In the 1990’s, he worked with juvenile delinquents in the challenge-based state program popularly called “Hoods in the Woods,” using his outdoor skills, camping, skiing and rock climbing with these guys.

“One of my educational techniques was reading and discussing inspirational stories, like the biography of John Newton, who wrote “Amazing Grace,” Geoff said. “I wanted to inspire the teens, just as I had found inspiration in the mountains and in the God who walks upon them.

“Many mountaineers have experienced an unseen presence accompanying them on the heights. Even Ernest Shackleton, on his desperate crossing of South Georgia Island, recounts: "It seemed to me there were four, not three of us.” (Alexander, Caroline: ‘The Endurance, Knopf,’ 1998, p.169): ‘He who forms the mountains, creates the wind, and reveals his thoughts to man, he who turns dawn to darkness, and treads the high places of the earth – the Lord God Almighty is his name.’ (Amos 4:13) is one of my favorite Bible verses.”

For Geoff, a return to the Adirondacks meant a return to skiing and climbing. Despite his vow to God, work and family responsibilities, the compulsion to climb perilous rock cliffs in summer and ski down steep mountain slopes in winder remained strong.

“I took my boys up Marcy when they were very young”, he said. “At six and a half, Silas was probably the youngest to have ever skied Marcy.”

Aware that he was a walking/skiing miracle, Geoff took Scripture cards with him into the mountains to meditate, leaving them on summits and ledges where they would be discovered. He was a trailblazer, pioneering extreme backcountry skiing in the Adirondack High Peaks. He first skied Marcy in 1970. He has 70 winter ascents of New York’s highest peak, and is familiar with every turn, each rock slide and every streambed on the mountain.

He is most pleased with his solo first descents of many Adirondack High Peaks: Nippletop/Bear/Den/Dial, Colvin, the west face of Haystack and several slides on the west face of Colden.

One of his most challenging solo skis was the Triple Crown – Marcy, Colden and Algonquin – in 14 hours and 29 minutes. Another challenging first descent was Leap of Faith, a gully on the west side of Mt. Colvin. On one of his later trips, on the east face of Haystack during the storm of the century in 1998, Geoff was hindered from reaching the top by an exhausting two hour arrhythmia episode from his strained heart.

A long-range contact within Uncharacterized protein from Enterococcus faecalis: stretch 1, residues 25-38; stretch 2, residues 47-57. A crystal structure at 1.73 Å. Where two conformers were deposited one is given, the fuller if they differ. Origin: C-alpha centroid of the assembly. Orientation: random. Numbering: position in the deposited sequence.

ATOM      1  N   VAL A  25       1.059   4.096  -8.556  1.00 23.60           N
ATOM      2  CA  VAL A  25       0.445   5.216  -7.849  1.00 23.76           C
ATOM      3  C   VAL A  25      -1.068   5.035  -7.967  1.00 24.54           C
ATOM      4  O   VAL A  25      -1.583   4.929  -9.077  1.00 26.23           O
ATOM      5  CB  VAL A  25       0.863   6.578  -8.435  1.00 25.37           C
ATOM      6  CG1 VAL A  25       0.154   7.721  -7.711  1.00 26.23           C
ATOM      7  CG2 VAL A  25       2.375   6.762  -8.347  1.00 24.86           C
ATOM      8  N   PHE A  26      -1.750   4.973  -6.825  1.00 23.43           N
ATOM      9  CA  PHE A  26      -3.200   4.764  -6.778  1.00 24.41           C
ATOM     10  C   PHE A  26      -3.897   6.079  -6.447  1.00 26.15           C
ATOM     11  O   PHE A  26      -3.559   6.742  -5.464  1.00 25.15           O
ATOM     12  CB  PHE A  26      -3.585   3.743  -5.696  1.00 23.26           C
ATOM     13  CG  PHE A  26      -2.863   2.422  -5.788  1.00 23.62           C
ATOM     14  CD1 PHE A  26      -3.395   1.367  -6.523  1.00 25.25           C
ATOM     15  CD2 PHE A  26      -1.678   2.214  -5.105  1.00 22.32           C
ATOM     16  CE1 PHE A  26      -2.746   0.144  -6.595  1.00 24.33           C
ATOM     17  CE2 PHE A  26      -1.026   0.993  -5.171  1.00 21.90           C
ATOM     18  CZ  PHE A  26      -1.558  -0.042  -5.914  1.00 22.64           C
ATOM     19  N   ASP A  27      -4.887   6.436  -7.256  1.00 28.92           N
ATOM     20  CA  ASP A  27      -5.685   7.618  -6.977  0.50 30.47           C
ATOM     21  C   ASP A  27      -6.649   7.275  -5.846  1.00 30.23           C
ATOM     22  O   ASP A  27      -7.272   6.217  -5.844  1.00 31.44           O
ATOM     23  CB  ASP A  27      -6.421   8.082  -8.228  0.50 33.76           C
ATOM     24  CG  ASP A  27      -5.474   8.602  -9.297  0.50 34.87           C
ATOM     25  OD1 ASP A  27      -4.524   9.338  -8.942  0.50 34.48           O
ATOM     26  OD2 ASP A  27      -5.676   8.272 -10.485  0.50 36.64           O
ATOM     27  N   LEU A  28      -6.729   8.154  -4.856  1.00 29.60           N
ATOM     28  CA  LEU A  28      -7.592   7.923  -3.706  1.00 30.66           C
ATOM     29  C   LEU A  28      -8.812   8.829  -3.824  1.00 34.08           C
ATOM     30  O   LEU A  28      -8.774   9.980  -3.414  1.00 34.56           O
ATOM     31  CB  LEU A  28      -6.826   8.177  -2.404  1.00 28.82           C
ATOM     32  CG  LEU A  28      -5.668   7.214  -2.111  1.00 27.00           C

His last attempt to summit Marcy in 2006, with his 16 year old daughter Joanna and his son Silas, was cut short due to another long lasting arrhythmia. But Geoff says, “God is faithful, He is with me on the heights and in the valleys, on the rock on skis, and in my vow.”

This article is based on an interview with Geoff Smith. Yvona Fast can be reached at

Monday, July 5, 2010

No One Is Excluded

"Whoever believes in Him should not perish but have everlasting life." John 3:16

God does not parcel out salvation, deliverance, or wholeness to us bit by bit. God makes salvation completely available through Jesus Christ -- and not only to specific individuals, but to all who will receive and believe in Jesus Christ as Savior.

No person is excluded from the opportunity to believe and receive everlasting life. Jesus did not say that those who believe would receive a down payment on everlasting life or a promise of everlasting life that they would have to work to fulfill. They receive everlasting life, period.

"God's Way Day by Day"

To know more, CLICK HERE.

God Has Blessed America